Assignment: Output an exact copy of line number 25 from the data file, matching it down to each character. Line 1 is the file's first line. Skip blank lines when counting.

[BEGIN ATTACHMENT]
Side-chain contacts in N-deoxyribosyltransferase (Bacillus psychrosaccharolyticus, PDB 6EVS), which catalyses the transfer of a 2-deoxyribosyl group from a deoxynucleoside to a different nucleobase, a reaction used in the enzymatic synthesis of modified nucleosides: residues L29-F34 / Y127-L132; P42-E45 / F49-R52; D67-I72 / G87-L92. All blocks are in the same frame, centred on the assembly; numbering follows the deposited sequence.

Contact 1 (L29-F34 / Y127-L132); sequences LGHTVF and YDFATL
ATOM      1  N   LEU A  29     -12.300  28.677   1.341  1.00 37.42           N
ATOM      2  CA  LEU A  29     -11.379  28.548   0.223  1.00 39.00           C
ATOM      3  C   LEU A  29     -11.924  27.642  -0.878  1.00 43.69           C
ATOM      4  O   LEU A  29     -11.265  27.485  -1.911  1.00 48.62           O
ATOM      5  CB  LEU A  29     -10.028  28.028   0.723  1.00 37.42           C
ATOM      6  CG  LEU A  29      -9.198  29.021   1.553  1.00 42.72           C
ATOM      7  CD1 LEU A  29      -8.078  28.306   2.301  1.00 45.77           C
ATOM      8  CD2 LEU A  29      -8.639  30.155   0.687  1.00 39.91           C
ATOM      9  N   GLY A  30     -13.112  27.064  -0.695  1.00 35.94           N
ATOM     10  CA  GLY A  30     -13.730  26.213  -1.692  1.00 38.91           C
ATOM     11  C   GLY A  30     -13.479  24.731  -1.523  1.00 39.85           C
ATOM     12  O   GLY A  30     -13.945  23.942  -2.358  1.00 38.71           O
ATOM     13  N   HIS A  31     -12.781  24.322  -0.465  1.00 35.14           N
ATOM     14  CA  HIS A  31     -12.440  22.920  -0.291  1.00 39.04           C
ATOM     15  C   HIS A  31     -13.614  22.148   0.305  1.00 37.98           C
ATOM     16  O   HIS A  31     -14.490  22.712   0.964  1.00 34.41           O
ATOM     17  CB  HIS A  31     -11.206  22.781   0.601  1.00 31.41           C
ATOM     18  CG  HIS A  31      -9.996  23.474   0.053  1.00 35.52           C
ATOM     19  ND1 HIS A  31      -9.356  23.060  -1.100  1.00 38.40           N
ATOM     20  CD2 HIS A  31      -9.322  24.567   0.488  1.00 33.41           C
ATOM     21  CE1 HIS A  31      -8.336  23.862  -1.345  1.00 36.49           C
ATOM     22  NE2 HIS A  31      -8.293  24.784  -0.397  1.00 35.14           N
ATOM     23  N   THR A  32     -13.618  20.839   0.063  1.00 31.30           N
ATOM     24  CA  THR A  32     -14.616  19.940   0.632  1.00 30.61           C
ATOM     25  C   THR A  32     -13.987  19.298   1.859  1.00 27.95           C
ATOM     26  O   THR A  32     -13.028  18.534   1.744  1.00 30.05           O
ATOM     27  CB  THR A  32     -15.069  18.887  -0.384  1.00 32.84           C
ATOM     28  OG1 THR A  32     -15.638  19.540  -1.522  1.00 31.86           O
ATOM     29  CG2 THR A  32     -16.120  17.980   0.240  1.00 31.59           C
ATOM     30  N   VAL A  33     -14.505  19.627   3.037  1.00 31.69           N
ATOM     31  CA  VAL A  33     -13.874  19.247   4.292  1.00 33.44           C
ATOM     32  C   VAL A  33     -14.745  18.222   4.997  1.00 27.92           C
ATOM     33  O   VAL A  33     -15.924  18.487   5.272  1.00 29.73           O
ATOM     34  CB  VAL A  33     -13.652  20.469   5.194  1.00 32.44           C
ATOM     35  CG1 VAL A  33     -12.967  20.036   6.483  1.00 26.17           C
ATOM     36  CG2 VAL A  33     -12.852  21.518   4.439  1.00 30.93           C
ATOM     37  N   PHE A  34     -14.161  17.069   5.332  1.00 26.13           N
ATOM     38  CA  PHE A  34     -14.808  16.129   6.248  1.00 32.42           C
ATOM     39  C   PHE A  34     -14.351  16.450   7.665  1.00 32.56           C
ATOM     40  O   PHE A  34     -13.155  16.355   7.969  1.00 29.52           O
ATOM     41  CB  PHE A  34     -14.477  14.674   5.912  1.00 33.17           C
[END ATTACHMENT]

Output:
ATOM     23  N   THR A  32     -13.618  20.839   0.063  1.00 31.30           N